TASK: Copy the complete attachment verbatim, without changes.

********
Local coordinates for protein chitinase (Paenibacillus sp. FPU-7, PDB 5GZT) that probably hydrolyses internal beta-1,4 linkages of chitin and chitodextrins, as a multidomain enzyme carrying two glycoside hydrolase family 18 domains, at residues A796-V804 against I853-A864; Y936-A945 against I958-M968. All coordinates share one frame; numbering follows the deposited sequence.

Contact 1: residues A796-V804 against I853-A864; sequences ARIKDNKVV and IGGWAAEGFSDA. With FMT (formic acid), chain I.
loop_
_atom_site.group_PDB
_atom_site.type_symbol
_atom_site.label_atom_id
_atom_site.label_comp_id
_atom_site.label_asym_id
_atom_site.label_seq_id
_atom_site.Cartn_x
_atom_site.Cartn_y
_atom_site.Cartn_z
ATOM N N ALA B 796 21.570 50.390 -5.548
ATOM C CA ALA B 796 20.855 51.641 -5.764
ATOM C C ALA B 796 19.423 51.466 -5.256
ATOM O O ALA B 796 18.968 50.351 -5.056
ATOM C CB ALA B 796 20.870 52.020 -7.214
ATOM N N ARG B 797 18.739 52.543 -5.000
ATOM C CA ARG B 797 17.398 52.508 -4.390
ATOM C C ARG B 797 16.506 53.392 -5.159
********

Local coordinates for protein chitinase (Paenibacillus sp. FPU-7, PDB 5GZT) that probably hydrolyses internal beta-1,4 linkages of chitin and chitodextrins, as a multidomain enzyme carrying two glycoside hydrolase family 18 domains, at residues A796-V804 against I853-A864; Y936-A945 against I958-M968. All coordinates share one frame; numbering follows the deposited sequence.

Contact 1: residues A796-V804 against I853-A864; sequences ARIKDNKVV and IGGWAAEGFSDA. With FMT (formic acid), chain I.
loop_
_atom_site.group_PDB
_atom_site.type_symbol
_atom_site.label_atom_id
_atom_site.label_comp_id
_atom_site.label_asym_id
_atom_site.label_seq_id
_atom_site.Cartn_x
_atom_site.Cartn_y
_atom_site.Cartn_z
ATOM N N ALA B 796 21.570 50.390 -5.548
ATOM C CA ALA B 796 20.855 51.641 -5.764
ATOM C C ALA B 796 19.423 51.466 -5.256
ATOM O O ALA B 796 18.968 50.351 -5.056
ATOM C CB ALA B 796 20.870 52.020 -7.214
ATOM N N ARG B 797 18.739 52.543 -5.000
ATOM C CA ARG B 797 17.398 52.508 -4.390
ATOM C C ARG B 797 16.506 53.392 -5.159